Shares of eHealth (NASDAQ:EHTH) surged 63% to $22.90 on its first day of trading Friday. Typical of such IPO success stories, however, individual investors weren't involved in the ride. Though the IPO was priced at $14, Reuters reports the stock opened for trading at $25.

Still, is the 63% surge an example of dot-com hype? Not really. The company is in a fast-growing market and has some strong barriers to entry. However, the valuation does look frothy.

Founded in 1997, eHealth is a portal for health insurance for individuals, families, and small businesses. On its website, users can analyze, compare, and purchase health insurance policies.

So far, the company is growing nicely. For the first six months of 2006, revenues were $27.2 million, up from last year's $19.2 million. Net income for this year is $2.6 million.

The market opportunity is massive. For example, about 17 million Americans purchase health insurance directly. And this segment is likely to grow because of a variety of factors, including new business formations, as well as layoffs and cuts in benefits from major companies. There are also 17 million uninsured people who have annual incomes of $50,000 or more.

Most importantly, eHealth has significant competitive advantages. Its database has more than 5,000 health insurance plans from more than 150 carriers, including Aetna (NYSE:AET), Humana (NYSE:HUM), and UnitedHealth (NYSE:UNH). The system has dynamic business logic that helps users effectively complete an application online. In fact, about 80% of applications are submitted without communication with customer reps.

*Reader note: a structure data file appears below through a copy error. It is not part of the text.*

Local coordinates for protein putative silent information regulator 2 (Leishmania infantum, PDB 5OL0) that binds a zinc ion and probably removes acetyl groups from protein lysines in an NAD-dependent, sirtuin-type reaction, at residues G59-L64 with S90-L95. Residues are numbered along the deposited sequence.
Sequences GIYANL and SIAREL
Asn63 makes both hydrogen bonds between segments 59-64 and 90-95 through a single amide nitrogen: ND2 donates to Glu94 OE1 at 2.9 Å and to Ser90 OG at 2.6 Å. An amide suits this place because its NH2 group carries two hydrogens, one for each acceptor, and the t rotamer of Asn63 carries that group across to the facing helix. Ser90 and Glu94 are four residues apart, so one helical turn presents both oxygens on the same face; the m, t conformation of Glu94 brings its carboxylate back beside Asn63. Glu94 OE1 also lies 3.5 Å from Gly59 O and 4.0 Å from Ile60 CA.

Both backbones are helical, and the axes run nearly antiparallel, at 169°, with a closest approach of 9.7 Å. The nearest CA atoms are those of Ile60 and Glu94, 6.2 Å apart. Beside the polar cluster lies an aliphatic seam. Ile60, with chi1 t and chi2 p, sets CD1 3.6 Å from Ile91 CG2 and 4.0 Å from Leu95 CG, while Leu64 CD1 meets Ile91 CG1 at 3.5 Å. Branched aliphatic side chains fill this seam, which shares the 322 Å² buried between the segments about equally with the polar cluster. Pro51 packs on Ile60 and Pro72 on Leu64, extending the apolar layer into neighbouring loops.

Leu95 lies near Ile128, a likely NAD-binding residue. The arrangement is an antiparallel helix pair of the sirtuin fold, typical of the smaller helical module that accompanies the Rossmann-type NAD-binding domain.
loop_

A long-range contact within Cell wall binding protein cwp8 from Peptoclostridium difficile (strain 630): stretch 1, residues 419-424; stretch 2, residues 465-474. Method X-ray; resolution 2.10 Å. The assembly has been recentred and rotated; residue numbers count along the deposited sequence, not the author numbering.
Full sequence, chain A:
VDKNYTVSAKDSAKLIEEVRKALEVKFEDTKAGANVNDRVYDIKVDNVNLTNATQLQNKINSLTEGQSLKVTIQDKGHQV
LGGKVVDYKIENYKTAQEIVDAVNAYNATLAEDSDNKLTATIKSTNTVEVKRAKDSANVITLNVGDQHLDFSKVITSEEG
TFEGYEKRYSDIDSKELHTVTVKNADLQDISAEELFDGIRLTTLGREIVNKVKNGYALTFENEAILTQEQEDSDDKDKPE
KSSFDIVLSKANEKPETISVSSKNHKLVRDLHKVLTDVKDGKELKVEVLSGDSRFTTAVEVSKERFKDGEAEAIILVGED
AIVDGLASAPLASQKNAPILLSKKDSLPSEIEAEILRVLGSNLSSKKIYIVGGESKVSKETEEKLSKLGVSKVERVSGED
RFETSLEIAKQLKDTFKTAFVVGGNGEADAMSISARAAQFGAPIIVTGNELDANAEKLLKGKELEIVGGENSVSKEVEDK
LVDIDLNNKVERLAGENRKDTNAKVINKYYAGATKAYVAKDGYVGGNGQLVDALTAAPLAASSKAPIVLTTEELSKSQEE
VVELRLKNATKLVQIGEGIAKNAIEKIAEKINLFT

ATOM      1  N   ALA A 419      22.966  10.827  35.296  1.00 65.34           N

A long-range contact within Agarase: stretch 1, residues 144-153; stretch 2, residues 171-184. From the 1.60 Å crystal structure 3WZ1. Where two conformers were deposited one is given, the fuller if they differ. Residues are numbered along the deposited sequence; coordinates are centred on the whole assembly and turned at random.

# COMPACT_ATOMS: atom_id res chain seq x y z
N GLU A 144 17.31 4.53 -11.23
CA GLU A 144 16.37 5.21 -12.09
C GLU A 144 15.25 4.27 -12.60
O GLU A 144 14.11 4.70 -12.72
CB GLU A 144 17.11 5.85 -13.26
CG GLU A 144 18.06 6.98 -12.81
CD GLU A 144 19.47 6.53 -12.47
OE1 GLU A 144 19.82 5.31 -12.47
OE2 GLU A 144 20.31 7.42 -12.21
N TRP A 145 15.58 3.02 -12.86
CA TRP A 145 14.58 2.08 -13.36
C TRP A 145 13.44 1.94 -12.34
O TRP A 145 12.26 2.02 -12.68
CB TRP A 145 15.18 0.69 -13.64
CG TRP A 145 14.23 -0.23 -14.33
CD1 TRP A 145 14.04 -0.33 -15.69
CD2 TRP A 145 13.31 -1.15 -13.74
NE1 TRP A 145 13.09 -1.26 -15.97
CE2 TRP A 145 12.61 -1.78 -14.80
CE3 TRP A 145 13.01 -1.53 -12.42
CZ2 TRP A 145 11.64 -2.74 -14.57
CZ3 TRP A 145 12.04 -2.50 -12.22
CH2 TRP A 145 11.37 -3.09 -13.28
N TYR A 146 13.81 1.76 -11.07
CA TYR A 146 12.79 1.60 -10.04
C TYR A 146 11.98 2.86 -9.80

The system also uses a sophisticated electronic processing interchange with carriers to allow online payments for policies. Keep in mind that a typical paper-based application requires about 44 days to approve, whereas an EPI approach takes half that long at most.

As for the business model, eHealth has mostly recurring revenues. That is, the company generates a commission from insurance carriers when policies are purchased. The commission continues -- on a monthly basis -- for the life of the policy. What's more, state regulations fix the amount of commissions. In other words, there is no discounting of commissions from competitors.

However, there is some customer concentration to worry about. For example, in 2005, about 17% of revenues came from UnitedHealth and 15% from WellPoint (NYSE:WLP). These agreements have clauses that allow for termination after 90 days.

But perhaps the biggest problem -- at least for investors -- is the typical issue for IPOs: valuation. Assuming eHealth generates $7 million in net income and $65 million in revenue for 2006, the company would be selling for 68 times earnings and eight times revenues. True, this is a strong growth business, but investors are definitely paying a very high premium for it.

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Fool contributor Tom Taulli does not own shares mentioned in this article. The Fool's disclosure policy goes well with an apple a day.